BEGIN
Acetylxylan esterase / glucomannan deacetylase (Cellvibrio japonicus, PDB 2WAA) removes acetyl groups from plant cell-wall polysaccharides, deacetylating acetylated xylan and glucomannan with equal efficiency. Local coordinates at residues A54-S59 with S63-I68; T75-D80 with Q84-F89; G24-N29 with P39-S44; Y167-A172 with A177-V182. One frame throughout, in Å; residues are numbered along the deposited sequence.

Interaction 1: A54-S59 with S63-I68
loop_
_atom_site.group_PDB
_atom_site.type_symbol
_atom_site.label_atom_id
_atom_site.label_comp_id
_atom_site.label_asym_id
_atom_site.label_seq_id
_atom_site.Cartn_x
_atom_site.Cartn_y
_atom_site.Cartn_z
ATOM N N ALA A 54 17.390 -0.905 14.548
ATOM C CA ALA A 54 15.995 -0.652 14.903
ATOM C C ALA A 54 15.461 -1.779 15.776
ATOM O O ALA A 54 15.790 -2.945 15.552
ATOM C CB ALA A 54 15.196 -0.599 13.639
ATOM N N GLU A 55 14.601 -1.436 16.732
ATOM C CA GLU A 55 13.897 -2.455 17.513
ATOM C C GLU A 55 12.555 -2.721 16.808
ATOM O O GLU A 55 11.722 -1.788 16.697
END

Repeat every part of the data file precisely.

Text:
Acetylxylan esterase / glucomannan deacetylase (Cellvibrio japonicus, PDB 2WAA) removes acetyl groups from plant cell-wall polysaccharides, deacetylating acetylated xylan and glucomannan with equal efficiency. Local coordinates at residues A54-S59 with S63-I68; T75-D80 with Q84-F89; G24-N29 with P39-S44; Y167-A172 with A177-V182. One frame throughout, in Å; residues are numbered along the deposited sequence.

Interaction 1: A54-S59 with S63-I68
loop_
_atom_site.group_PDB
_atom_site.type_symbol
_atom_site.label_atom_id
_atom_site.label_comp_id
_atom_site.label_asym_id
_atom_site.label_seq_id
_atom_site.Cartn_x
_atom_site.Cartn_y
_atom_site.Cartn_z
ATOM N N ALA A 54 17.390 -0.905 14.548
ATOM C CA ALA A 54 15.995 -0.652 14.903
ATOM C C ALA A 54 15.461 -1.779 15.776
ATOM O O ALA A 54 15.790 -2.945 15.552
ATOM C CB ALA A 54 15.196 -0.599 13.639
ATOM N N GLU A 55 14.601 -1.436 16.732
ATOM C CA GLU A 55 13.897 -2.455 17.513
ATOM C C GLU A 55 12.555 -2.721 16.808
ATOM O O GLU A 55 11.722 -1.788 16.697